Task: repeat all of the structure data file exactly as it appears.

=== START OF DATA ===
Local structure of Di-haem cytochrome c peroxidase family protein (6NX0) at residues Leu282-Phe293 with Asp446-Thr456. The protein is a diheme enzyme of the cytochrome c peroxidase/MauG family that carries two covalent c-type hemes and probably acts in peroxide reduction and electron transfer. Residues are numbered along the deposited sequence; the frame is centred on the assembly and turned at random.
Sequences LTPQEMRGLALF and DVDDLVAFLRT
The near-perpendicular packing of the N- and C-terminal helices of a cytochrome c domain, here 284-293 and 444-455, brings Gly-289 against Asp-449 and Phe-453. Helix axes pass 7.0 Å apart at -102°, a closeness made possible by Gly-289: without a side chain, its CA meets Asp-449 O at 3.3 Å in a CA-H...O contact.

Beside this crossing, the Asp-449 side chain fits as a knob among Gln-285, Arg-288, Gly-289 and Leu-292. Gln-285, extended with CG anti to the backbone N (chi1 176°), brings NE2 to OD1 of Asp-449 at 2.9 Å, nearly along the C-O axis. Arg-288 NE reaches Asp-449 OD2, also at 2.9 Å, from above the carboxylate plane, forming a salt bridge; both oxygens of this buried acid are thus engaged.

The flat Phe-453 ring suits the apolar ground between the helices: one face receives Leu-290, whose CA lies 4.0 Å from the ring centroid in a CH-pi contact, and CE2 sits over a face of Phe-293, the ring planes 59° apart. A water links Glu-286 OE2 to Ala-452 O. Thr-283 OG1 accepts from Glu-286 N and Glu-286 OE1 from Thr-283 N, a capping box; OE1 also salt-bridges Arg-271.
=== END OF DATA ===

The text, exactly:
Local structure of Di-haem cytochrome c peroxidase family protein (6NX0) at residues Leu282-Phe293 with Asp446-Thr456. The protein is a diheme enzyme of the cytochrome c peroxidase/MauG family that carries two covalent c-type hemes and probably acts in peroxide reduction and electron transfer. Residues are numbered along the deposited sequence; the frame is centred on the assembly and turned at random.
Sequences LTPQEMRGLALF and DVDDLVAFLRT
The near-perpendicular packing of the N- and C-terminal helices of a cytochrome c domain, here 284-293 and 444-455, brings Gly-289 against Asp-449 and Phe-453. Helix axes pass 7.0 Å apart at -102°, a closeness made possible by Gly-289: without a side chain, its CA meets Asp-449 O at 3.3 Å in a CA-H...O contact.

Beside this crossing, the Asp-449 side chain fits as a knob among Gln-285, Arg-288, Gly-289 and Leu-292. Gln-285, extended with CG anti to the backbone N (chi1 176°), brings NE2 to OD1 of Asp-449 at 2.9 Å, nearly along the C-O axis. Arg-288 NE reaches Asp-449 OD2, also at 2.9 Å, from above the carboxylate plane, forming a salt bridge; both oxygens of this buried acid are thus engaged.

The flat Phe-453 ring suits the apolar ground between the helices: one face receives Leu-290, whose CA lies 4.0 Å from the ring centroid in a CH-pi contact, and CE2 sits over a face of Phe-293, the ring planes 59° apart. A water links Glu-286 OE2 to Ala-452 O. Thr-283 OG1 accepts from Glu-286 N and Glu-286 OE1 from Thr-283 N, a capping box; OE1 also salt-bridges Arg-271.